Cervical, Endometrial, and Vulvar Cancer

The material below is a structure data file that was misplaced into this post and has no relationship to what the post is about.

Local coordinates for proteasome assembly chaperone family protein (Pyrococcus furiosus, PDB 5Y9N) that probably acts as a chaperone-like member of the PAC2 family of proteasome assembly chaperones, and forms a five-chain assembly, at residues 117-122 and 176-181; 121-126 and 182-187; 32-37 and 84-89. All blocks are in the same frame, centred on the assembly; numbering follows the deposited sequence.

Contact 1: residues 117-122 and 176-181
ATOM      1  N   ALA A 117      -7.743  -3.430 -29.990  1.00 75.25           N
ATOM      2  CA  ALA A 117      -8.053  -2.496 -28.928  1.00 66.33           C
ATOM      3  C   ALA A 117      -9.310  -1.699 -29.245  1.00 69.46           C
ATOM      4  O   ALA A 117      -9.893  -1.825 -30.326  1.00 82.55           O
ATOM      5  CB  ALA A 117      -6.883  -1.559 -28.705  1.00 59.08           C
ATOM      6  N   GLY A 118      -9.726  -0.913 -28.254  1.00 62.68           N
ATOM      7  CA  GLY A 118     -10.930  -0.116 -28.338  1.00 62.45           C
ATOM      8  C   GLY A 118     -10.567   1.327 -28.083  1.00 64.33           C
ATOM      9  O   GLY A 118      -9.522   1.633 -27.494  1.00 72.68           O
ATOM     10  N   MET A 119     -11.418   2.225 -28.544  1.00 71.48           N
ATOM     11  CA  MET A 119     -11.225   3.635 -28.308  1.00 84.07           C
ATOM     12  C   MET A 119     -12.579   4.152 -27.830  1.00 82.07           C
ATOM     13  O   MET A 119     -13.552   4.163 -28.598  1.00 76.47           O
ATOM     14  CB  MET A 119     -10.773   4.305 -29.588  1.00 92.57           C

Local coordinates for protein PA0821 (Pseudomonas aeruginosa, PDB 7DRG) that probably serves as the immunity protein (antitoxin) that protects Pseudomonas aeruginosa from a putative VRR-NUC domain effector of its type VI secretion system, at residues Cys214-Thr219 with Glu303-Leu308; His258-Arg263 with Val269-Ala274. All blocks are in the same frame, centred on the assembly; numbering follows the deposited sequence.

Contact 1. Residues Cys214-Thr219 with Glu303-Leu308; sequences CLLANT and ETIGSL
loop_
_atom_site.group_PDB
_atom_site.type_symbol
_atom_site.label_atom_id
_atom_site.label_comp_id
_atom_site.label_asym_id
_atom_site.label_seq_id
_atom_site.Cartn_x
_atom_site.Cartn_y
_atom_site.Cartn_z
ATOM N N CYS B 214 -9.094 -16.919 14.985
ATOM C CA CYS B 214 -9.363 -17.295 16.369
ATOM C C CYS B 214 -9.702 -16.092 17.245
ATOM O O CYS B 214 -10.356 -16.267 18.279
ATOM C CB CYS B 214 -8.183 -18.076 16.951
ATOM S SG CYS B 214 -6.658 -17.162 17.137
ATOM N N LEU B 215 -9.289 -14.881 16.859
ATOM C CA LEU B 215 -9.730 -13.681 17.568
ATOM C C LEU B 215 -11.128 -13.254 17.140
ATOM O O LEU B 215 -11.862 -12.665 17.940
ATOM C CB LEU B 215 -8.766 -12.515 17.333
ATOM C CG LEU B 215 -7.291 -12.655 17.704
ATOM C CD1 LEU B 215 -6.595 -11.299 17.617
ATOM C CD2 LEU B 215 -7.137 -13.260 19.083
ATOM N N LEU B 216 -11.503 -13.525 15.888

During the 20th century, the number of persons under 65 years of age living in the United States tripled; however, the number of persons over 65 years of age increased by a factor of 11 (1). The older population is expected to double by the year 2030. The percentage of women 65 years of age and older has also increased from 13.1% in 1980 to 14.6% in 1990 (2). The incidence of most cancers increases with age. Approximately 50% of all cancers-and 60% of cancer deaths-occur in people over 65 years of age (3). Cancer is the leading cause of mortality in women between the ages of 35 and 75 years. As the population continues to age, and the number of older cancer patients continues to increase, it is essential that the medical community not only study cancer biology and clinical care relevant to the aged, but also appreciate the unique concerns and quality of life expectations of the elderly. For these patients, it is unfortunate that much of what we know about the diagnosis, treatment, and prognosis of speciﬁc cancers is derived from studies conducted in younger patient populations (4).